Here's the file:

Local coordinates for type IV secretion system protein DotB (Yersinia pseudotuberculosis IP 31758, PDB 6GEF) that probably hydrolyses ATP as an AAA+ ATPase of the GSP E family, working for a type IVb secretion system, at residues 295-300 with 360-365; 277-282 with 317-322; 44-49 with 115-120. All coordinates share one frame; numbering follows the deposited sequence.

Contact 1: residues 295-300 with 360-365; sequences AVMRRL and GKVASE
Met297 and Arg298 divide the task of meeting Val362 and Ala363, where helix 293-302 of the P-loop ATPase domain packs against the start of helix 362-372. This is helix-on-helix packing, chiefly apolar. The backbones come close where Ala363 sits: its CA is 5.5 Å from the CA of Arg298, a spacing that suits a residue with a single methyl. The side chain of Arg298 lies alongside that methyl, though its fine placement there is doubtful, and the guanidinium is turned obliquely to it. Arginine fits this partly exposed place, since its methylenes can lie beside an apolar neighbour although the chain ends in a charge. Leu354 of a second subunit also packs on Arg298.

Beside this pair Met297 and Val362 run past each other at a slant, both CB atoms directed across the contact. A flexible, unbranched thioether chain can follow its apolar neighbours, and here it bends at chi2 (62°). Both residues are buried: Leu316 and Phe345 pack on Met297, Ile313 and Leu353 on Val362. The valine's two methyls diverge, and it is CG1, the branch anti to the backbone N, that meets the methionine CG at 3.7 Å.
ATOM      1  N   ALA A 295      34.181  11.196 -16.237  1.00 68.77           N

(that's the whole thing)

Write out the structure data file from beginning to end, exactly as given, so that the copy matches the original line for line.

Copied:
Local coordinates for type IV secretion system protein DotB (Yersinia pseudotuberculosis IP 31758, PDB 6GEF) that probably hydrolyses ATP as an AAA+ ATPase of the GSP E family, working for a type IVb secretion system, at residues 295-300 with 360-365; 277-282 with 317-322; 44-49 with 115-120. All coordinates share one frame; numbering follows the deposited sequence.

Contact 1: residues 295-300 with 360-365; sequences AVMRRL and GKVASE
Met297 and Arg298 divide the task of meeting Val362 and Ala363, where helix 293-302 of the P-loop ATPase domain packs against the start of helix 362-372. This is helix-on-helix packing, chiefly apolar. The backbones come close where Ala363 sits: its CA is 5.5 Å from the CA of Arg298, a spacing that suits a residue with a single methyl. The side chain of Arg298 lies alongside that methyl, though its fine placement there is doubtful, and the guanidinium is turned obliquely to it. Arginine fits this partly exposed place, since its methylenes can lie beside an apolar neighbour although the chain ends in a charge. Leu354 of a second subunit also packs on Arg298.

Beside this pair Met297 and Val362 run past each other at a slant, both CB atoms directed across the contact. A flexible, unbranched thioether chain can follow its apolar neighbours, and here it bends at chi2 (62°). Both residues are buried: Leu316 and Phe345 pack on Met297, Ile313 and Leu353 on Val362. The valine's two methyls diverge, and it is CG1, the branch anti to the backbone N, that meets the methionine CG at 3.7 Å.
ATOM      1  N   ALA A 295      34.181  11.196 -16.237  1.00 68.77           N